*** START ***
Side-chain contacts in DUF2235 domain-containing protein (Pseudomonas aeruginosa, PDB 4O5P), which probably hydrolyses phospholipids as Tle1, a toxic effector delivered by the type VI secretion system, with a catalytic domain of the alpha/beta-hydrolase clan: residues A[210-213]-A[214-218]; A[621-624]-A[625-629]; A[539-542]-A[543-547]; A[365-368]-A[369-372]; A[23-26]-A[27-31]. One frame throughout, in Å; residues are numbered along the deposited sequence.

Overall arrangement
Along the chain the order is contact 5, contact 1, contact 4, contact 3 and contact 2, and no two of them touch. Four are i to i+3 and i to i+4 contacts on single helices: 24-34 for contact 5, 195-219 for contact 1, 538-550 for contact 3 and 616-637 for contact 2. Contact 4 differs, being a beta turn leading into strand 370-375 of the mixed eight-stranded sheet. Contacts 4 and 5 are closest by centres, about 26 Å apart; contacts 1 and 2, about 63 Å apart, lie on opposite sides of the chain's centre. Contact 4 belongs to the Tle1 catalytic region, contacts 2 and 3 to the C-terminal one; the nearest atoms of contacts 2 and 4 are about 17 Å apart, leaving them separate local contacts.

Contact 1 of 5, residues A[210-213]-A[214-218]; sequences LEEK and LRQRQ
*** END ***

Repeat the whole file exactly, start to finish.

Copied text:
Side-chain contacts in DUF2235 domain-containing protein (Pseudomonas aeruginosa, PDB 4O5P), which probably hydrolyses phospholipids as Tle1, a toxic effector delivered by the type VI secretion system, with a catalytic domain of the alpha/beta-hydrolase clan: residues A[210-213]-A[214-218]; A[621-624]-A[625-629]; A[539-542]-A[543-547]; A[365-368]-A[369-372]; A[23-26]-A[27-31]. One frame throughout, in Å; residues are numbered along the deposited sequence.

Overall arrangement
Along the chain the order is contact 5, contact 1, contact 4, contact 3 and contact 2, and no two of them touch. Four are i to i+3 and i to i+4 contacts on single helices: 24-34 for contact 5, 195-219 for contact 1, 538-550 for contact 3 and 616-637 for contact 2. Contact 4 differs, being a beta turn leading into strand 370-375 of the mixed eight-stranded sheet. Contacts 4 and 5 are closest by centres, about 26 Å apart; contacts 1 and 2, about 63 Å apart, lie on opposite sides of the chain's centre. Contact 4 belongs to the Tle1 catalytic region, contacts 2 and 3 to the C-terminal one; the nearest atoms of contacts 2 and 4 are about 17 Å apart, leaving them separate local contacts.

Contact 1 of 5, residues A[210-213]-A[214-218]; sequences LEEK and LRQRQ